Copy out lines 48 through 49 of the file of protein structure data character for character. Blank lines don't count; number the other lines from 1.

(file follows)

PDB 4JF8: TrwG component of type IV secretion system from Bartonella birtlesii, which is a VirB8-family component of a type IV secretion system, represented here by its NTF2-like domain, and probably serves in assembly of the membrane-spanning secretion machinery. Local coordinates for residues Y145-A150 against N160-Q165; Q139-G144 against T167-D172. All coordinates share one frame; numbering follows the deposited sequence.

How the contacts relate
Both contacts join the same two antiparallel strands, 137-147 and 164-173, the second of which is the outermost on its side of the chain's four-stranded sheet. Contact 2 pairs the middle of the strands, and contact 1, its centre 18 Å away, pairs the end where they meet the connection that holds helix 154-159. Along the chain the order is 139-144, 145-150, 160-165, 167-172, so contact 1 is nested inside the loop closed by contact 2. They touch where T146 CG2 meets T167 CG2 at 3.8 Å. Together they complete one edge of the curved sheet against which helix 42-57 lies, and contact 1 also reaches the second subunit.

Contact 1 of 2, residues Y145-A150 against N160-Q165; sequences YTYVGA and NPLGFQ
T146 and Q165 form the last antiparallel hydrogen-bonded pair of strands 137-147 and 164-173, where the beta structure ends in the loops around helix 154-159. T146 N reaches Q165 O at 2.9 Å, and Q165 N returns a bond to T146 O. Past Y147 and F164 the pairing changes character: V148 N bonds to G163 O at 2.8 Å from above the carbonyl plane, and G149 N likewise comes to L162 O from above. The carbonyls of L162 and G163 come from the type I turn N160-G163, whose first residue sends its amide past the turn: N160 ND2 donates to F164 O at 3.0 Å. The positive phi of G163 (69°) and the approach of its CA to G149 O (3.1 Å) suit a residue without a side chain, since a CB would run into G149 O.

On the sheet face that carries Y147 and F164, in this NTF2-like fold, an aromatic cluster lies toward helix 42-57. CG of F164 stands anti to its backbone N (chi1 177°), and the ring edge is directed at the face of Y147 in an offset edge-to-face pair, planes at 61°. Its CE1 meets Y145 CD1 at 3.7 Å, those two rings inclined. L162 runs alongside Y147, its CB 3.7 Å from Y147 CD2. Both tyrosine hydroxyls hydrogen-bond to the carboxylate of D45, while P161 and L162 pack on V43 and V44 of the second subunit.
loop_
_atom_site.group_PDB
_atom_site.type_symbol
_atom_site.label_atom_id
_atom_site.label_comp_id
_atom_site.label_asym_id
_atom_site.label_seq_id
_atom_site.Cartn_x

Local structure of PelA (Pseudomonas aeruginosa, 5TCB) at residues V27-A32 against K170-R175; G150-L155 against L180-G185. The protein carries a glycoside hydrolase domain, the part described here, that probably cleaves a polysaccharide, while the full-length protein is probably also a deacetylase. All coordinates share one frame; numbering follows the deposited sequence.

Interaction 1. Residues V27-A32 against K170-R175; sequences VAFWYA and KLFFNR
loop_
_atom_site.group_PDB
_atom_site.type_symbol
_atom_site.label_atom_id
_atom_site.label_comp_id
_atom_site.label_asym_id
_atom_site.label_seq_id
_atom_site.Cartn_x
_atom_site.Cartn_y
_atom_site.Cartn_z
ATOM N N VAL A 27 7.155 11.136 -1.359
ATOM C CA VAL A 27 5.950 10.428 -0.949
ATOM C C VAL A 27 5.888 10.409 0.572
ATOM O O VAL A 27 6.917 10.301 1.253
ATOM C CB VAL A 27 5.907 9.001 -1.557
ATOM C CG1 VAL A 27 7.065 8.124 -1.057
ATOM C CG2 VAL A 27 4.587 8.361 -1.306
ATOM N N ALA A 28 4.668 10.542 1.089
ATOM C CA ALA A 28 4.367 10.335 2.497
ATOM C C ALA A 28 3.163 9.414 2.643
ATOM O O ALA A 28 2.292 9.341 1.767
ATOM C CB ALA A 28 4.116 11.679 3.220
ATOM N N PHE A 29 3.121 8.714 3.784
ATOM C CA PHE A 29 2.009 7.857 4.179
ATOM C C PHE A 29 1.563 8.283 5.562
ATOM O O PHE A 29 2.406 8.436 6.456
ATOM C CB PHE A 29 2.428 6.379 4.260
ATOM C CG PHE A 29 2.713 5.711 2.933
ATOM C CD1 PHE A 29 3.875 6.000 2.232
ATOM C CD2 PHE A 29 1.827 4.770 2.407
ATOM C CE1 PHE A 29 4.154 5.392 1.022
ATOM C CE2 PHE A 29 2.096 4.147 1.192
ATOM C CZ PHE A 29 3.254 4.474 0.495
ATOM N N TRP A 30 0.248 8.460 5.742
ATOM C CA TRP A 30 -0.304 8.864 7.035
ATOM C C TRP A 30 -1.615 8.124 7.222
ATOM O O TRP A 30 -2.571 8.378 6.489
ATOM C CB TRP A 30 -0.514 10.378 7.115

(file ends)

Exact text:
ATOM C CE2 PHE A 29 2.096 4.147 1.192
ATOM C CZ PHE A 29 3.254 4.474 0.495